Interesting trivia: Howe used the sheet music of "John Brown's Body" and changed the lyrics. It was published in The Atlantic Monthly in 1862 and became a signature tune for the Civil War.

"Yellow Rose of Texas"—Edwin Pearce Christy

I live in West Texas and the only flowers I've been able to cultivate are roses—yellow, in fact. So this song is consistently hummed whenever I'm out pruning or bringing in a vase of them. It was written as part of Christy's Plantation Melodies, a songbook for Christy's blackface minstrel show. During the Civil War, it was a popular marching song for Confederate soldiers in the Texas Brigade.

"Pain Killer"—Little Big Town

This album and group embody much of what I love about my homeland Virginia. Some songs are so playful that they make you want to run around chasing summer lightning bugs. Then, in a track change, a song so mournful, hot tears ebb. Their music is empowering, soulful, and story full. I listened to this CD (yes, I'm old-school like that) in my car whenever I run errands. I haven't changed the disc in six months. That's how much I love their music and miss my southern roots.

**Confession: I enlisted my husband (Doc B) for the following two songs. He's a music devotee. So here are his picks and reasons why. He played these for me, and I have to say, he's spot on.

"Barton Hollow"—Civil Wars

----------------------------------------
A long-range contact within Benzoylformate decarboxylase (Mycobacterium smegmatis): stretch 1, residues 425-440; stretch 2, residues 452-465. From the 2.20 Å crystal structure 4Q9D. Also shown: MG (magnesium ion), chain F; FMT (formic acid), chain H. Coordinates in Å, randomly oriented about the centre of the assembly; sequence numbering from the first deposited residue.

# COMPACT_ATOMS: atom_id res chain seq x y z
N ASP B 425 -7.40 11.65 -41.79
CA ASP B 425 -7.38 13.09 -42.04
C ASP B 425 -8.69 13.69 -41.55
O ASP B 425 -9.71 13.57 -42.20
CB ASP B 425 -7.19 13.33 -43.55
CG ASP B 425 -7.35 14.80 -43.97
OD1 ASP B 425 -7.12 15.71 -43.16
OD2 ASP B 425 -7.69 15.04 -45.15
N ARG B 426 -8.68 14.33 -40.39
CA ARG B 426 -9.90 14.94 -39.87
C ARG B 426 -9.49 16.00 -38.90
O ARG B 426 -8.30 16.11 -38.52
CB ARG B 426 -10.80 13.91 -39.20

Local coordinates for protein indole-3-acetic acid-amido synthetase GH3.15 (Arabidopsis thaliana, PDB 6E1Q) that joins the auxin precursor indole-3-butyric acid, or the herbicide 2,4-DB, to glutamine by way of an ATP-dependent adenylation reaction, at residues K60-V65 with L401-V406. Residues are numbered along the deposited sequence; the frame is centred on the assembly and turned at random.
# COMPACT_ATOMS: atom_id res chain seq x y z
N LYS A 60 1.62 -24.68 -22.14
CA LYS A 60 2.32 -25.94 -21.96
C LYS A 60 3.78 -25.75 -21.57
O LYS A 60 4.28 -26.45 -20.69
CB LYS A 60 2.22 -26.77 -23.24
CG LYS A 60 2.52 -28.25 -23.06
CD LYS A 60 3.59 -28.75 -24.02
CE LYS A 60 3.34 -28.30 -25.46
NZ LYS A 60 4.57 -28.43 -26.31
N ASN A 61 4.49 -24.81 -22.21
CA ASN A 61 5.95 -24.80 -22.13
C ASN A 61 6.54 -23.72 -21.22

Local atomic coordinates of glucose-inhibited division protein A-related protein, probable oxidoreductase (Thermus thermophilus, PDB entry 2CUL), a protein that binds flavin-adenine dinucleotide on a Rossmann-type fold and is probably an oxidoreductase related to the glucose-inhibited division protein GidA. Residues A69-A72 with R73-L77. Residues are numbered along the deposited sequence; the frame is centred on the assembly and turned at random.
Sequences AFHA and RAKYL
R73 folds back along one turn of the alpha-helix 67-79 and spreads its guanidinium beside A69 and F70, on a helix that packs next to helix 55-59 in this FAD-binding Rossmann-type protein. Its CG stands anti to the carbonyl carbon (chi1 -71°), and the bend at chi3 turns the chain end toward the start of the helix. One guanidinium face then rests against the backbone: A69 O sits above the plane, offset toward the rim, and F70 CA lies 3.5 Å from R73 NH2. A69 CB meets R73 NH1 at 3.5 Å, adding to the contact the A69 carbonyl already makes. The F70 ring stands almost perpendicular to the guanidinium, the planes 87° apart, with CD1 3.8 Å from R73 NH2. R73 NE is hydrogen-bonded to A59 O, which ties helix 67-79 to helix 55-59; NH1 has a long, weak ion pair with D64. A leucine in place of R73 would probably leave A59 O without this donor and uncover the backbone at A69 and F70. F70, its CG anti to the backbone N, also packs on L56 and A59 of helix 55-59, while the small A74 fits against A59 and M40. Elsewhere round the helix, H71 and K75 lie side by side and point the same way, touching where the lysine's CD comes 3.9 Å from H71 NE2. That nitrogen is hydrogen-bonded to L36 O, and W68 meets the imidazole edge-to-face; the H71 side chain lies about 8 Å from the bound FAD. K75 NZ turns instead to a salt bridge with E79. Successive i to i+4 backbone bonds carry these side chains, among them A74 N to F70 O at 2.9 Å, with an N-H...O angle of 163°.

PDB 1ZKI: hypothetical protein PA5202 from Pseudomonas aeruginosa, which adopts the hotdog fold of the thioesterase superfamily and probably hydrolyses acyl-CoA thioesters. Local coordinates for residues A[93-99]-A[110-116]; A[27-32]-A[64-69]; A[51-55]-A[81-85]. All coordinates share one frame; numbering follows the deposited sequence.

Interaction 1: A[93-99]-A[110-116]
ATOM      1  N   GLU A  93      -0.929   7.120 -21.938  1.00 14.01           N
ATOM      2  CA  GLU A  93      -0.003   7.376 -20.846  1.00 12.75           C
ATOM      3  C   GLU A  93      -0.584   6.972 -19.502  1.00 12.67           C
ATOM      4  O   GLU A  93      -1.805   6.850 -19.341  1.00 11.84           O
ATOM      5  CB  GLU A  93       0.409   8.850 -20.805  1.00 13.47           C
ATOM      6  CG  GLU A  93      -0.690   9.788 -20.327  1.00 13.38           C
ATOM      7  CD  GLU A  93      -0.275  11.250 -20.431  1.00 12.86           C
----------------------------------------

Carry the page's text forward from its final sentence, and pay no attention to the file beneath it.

Doc B: This is a good ballad for John Brown at the opening of The Mapmaker's Children—jailed and waiting to be hung on the gallows. The guy knew he was going to die the next day, but that was the least of his fears—his children and what would become of his abolitionist cause were what he cared about most.

I'm a dead man walking here
But that's the least of all my fears

"Skinny Love"—Birdy, originally by Bon Iver

Doc B: This would be Freddy and Jack's theme as sung, theoretically, by Sarah Brown or Eden. Bon Iver's indie folk song in Birdy's haunting voice makes your chest cinch up in a way a man won't admit. But yeah, I'm saying it.


Sarah McCoy and The Mapmaker's Children links:

the author's website

BookPage review
Kirkus review
Publishers Weekly review
Washington Post review

CarolineLeavittville interview with the author
Huffington Post interview with the author


also at Largehearted Boy:

Book Notes (2015 - ) (authors create music playlists for their book)
Book Notes (2012 - 2014) (authors create music playlists for their book)
Book Notes (2005 - 2011) (authors create music playlists for their book)
my 11 favorite Book Notes playlist essays

100 Online Sources for Free and Legal Music Downloads
Antiheroines (interviews with up and coming female comics artists)
Atomic Books Comics Preview (weekly comics highlights)
Daily Downloads (free and legal daily mp3 downloads)
guest book reviews
Librairie Drawn & Quarterly Books of the Week (recommended new books, magazines, and comics)
musician/author interviews
Note Books (musicians discuss literature)
Short Cuts (writers pair a song with their short story or essay)
Shorties (daily music, literature, and pop culture links)
Soundtracked (composers and directors discuss their film's soundtracks)
weekly music release lists
Word Bookstores Books of the Week (weekly new book highlights)